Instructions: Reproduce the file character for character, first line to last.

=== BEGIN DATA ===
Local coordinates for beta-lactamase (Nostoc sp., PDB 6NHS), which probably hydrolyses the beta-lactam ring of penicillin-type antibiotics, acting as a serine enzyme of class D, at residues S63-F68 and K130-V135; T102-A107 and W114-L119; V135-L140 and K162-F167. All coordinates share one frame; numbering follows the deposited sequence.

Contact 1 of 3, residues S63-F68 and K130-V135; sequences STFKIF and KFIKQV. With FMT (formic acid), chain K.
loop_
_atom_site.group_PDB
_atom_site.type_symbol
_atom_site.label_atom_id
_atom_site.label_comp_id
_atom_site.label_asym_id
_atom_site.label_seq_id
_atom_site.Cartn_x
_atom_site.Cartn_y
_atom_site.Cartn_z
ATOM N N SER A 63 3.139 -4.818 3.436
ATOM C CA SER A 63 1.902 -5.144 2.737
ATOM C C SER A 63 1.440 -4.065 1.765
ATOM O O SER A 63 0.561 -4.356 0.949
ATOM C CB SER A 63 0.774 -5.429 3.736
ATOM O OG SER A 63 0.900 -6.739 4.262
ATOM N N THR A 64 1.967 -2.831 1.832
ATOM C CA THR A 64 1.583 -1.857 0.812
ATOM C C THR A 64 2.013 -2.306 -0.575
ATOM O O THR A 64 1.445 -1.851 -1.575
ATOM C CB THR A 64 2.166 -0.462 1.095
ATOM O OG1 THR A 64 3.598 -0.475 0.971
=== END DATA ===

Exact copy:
Local coordinates for beta-lactamase (Nostoc sp., PDB 6NHS), which probably hydrolyses the beta-lactam ring of penicillin-type antibiotics, acting as a serine enzyme of class D, at residues S63-F68 and K130-V135; T102-A107 and W114-L119; V135-L140 and K162-F167. All coordinates share one frame; numbering follows the deposited sequence.

Contact 1 of 3, residues S63-F68 and K130-V135; sequences STFKIF and KFIKQV. With FMT (formic acid), chain K.
loop_
_atom_site.group_PDB
_atom_site.type_symbol
_atom_site.label_atom_id
_atom_site.label_comp_id
_atom_site.label_asym_id
_atom_site.label_seq_id
_atom_site.Cartn_x
_atom_site.Cartn_y
_atom_site.Cartn_z
ATOM N N SER A 63 3.139 -4.818 3.436
ATOM C CA SER A 63 1.902 -5.144 2.737
ATOM C C SER A 63 1.440 -4.065 1.765
ATOM O O SER A 63 0.561 -4.356 0.949
ATOM C CB SER A 63 0.774 -5.429 3.736
ATOM O OG SER A 63 0.900 -6.739 4.262
ATOM N N THR A 64 1.967 -2.831 1.832
ATOM C CA THR A 64 1.583 -1.857 0.812
ATOM C C THR A 64 2.013 -2.306 -0.575
ATOM O O THR A 64 1.445 -1.851 -1.575
ATOM C CB THR A 64 2.166 -0.462 1.095
ATOM O OG1 THR A 64 3.598 -0.475 0.971